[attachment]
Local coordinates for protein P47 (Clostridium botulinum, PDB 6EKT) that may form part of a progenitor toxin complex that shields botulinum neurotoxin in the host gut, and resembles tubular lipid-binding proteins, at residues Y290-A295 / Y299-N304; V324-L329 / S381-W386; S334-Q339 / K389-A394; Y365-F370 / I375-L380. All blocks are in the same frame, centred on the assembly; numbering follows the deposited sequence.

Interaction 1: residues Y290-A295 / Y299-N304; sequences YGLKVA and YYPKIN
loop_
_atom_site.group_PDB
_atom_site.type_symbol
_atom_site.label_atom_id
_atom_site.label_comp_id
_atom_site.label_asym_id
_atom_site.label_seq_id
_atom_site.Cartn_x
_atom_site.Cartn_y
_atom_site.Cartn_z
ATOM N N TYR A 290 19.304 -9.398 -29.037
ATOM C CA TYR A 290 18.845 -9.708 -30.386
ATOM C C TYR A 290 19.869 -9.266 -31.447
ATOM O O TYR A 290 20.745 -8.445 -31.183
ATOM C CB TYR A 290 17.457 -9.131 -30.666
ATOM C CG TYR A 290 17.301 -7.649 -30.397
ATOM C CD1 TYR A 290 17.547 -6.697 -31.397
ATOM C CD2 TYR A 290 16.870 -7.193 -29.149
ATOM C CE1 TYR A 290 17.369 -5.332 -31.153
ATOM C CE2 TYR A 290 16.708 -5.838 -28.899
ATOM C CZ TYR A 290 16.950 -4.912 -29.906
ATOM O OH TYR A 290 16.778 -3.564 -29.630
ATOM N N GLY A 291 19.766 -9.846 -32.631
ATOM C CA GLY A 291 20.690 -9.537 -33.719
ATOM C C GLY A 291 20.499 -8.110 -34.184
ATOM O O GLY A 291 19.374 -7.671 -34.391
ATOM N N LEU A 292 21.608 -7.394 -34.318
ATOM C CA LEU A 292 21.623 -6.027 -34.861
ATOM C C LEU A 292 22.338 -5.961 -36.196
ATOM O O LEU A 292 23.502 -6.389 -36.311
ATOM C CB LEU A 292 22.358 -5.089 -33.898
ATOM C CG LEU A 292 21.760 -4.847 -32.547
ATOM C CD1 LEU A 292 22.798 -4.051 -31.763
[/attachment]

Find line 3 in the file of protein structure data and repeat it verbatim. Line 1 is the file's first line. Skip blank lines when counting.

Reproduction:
loop_